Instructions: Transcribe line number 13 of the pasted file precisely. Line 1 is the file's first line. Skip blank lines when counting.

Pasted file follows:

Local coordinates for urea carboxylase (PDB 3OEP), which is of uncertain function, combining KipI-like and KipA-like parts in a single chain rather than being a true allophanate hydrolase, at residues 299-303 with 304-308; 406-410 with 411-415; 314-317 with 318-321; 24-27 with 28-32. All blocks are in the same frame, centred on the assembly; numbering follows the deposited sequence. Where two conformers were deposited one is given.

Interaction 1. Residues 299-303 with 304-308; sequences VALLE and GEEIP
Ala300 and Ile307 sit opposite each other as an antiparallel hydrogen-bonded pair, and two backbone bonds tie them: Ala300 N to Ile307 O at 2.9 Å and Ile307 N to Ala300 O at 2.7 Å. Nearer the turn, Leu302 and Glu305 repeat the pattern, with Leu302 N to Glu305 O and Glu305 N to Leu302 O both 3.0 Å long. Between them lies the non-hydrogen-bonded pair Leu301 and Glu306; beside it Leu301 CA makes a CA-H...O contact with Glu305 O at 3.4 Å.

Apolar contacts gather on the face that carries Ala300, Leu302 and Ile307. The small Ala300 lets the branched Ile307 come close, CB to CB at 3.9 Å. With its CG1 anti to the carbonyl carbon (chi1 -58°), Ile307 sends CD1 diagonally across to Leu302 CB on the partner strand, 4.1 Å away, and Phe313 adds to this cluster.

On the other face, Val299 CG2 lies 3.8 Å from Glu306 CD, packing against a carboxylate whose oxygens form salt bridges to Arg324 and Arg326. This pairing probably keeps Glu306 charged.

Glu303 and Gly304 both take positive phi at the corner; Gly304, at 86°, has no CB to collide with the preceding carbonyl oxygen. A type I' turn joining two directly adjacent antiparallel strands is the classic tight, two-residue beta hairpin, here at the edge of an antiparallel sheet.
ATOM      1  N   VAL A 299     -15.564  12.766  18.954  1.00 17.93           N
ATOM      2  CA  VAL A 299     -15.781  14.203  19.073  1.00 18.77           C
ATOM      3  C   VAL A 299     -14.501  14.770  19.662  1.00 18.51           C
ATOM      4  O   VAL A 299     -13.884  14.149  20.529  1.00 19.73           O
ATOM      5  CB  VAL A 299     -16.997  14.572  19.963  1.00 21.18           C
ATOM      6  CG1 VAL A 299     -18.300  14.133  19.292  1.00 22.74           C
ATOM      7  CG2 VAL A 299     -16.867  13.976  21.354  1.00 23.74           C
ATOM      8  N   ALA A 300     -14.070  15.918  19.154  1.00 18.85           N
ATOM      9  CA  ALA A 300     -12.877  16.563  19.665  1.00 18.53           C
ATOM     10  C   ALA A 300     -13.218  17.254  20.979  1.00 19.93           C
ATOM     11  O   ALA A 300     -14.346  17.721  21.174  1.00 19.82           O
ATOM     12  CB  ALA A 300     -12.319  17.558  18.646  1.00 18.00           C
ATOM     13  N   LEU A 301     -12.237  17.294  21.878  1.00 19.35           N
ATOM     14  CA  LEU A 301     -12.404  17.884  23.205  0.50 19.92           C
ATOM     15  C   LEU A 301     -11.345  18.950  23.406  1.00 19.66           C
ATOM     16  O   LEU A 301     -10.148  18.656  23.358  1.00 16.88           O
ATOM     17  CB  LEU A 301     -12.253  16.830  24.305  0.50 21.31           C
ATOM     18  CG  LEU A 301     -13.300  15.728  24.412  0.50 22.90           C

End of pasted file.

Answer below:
ATOM      7  CG2 VAL A 299     -16.867  13.976  21.354  1.00 23.74           C